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Couple of months ago, at one of those endless award nights shows, Bollywood star Katrina Kaif appeared on stage in a mohiniyattam costume to dance to Sheila ki Jawani. You purse your lips in disapproval, but only till she starts dancing - rather sweetly actually, doing little elegant movements and freezing in pretty poses instead of the wild hip thrusts of the original. Sheila ki jawani very gently nudged into the languid flow of mohiniyattam. You had to laugh, it was that cute, and in some ways, subversive.
Last Monday in New Delhi, when Darpana trained dancer Rukmini Chatterjee did her bharatanatyam-meets-Norwegianblack-metal act you suddenly remembered Kaif's incongruous Sheila ki Jawani. There was Vreid, a band of long-haired headbangers growling some apparently mystical lines in English about shape-shifting, to which a stunning Chatterjee, draped in a minimalist white sari, choreographed sequences that were a mishmash of references to tantra, Shakti and kalyug. She wore ghunghroos, but you couldn't hear them above the wild music that made your heart thump. And to the rage exhibited by the music she would respond with equal ferocity, freezing into fiery poses, leaning into the screaming guitars.
The dancer has said in an interview that she was fascinated by how ritualistic black metal music was. The voice of a priest chanting devi shlokas in a smooth monotone tone segues into a different kind of chant, only this is backed by much growling, deafening drums and the wails of electric guitars. For those going in with a completely open mind it could perhaps have proven an otherworldly experience;if not it could shock.
But, here's the best part - the hall was so jam-packed that you couldn't find sitting space on the aisles. And mostly with youngsters - who had clearly come to listen to the headbangers - and as for the dance, well they enthusiastically and graciously cheered that too. The energetic bouts on the stage were greeted with the rock concert mudra of approval - the devil's horn finger gesture in the air. And wild head shaking and roars of approval. As cultural incongruities go, this beats Kaif's mohiniyattam.
This is not to run down the dancer's talent, or equate it to Bollywood's often churlish inventiveness. She comes from the Darpana school and has a big body of work behind her, including experimental choreography. But the fact is that for the younger generation of dancers like her, the classical repertoire, seen as old-fashioned, is simply not enough to engage audiences. And certainly not if you wanted to get in the kind of crowd Chatterjee got that night: raring to soak in any new experience - an admirable feat really. And it doesn't matter what drew them in, the promise of wild music, the promise of bharatanatyam or the promise of what strange thing results when the two meet.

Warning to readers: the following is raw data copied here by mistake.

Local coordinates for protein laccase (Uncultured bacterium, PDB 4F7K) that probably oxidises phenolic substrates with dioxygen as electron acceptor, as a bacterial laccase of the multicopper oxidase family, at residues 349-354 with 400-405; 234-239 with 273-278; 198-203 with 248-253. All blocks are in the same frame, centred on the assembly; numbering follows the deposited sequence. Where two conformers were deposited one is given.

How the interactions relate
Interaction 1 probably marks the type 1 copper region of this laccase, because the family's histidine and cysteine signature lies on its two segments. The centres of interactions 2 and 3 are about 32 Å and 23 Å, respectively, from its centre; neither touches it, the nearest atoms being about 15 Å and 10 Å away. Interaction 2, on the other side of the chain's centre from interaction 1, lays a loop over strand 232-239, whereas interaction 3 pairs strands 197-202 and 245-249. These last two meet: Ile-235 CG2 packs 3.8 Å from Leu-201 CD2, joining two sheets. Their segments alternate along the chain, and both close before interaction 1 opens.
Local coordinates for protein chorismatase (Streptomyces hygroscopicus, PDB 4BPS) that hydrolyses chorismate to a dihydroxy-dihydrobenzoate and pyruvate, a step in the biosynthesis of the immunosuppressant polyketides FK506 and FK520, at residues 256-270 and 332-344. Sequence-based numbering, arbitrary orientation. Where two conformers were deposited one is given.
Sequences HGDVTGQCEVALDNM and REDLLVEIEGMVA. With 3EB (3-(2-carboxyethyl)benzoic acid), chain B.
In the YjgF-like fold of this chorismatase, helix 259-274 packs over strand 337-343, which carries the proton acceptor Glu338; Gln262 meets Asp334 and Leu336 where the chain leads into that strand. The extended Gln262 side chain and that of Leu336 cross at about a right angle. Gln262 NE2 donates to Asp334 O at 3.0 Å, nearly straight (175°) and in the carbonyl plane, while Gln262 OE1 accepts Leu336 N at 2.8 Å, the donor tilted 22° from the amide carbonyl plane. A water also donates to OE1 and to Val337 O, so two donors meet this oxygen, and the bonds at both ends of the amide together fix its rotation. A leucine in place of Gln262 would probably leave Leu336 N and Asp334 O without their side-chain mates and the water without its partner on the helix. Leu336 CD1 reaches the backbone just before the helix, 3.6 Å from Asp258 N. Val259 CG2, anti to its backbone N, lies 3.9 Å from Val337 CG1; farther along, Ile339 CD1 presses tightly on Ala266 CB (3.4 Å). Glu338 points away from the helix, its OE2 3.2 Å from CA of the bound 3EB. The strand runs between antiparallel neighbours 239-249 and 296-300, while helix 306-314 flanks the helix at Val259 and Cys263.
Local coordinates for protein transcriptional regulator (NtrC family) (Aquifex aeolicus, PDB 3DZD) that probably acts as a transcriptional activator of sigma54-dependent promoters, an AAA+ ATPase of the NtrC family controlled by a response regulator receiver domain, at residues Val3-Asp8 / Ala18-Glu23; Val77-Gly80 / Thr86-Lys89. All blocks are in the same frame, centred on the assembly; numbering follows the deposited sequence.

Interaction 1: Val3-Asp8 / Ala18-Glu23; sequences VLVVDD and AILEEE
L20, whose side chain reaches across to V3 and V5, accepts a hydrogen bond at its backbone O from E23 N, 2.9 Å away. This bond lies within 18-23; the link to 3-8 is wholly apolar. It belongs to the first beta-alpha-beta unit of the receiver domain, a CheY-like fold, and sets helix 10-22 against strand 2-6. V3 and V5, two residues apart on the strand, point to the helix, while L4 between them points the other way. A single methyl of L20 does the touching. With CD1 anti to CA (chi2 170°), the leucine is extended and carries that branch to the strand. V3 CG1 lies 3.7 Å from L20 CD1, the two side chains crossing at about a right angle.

For two decades now classical dances have been seriously struggling to get the young and restless to watch their slow routines. With their elaborate shastric underpinnings, their ancient storylines and careful deliberations they clearly have none of Vreid's undeniable appeal. Several attempts have been made: modernising lyrics, thematising shows, radicalising the costumes, offering lecture demonstrations, jamming with foreign classical art forms - and now doing some 'xtreme natyam' alongside black metal musicians. Isn't the good old margam enough? How much should we change? How far can we go? Should you hold your own as you fuse forms? Or go the whole hog?
The debate is endless and probably does not have any answers. Those who love the classical dances for what they are probably came out disturbed from the darkened hall that day. If you are purist with a sense of humour you might have had a good laugh at the strange mishmash on stage, but would not stay beyond the first item. If you are 25, adore heavy metal music - and don't give two hoots for India's ancient classical traditions - this might be the only bharatanatyam you will ever watch. Or else, who knows, once you finish revelling in the extreme music, you might want to watch more of this dance. Better still, you might want to figure out what it was before it went universal.
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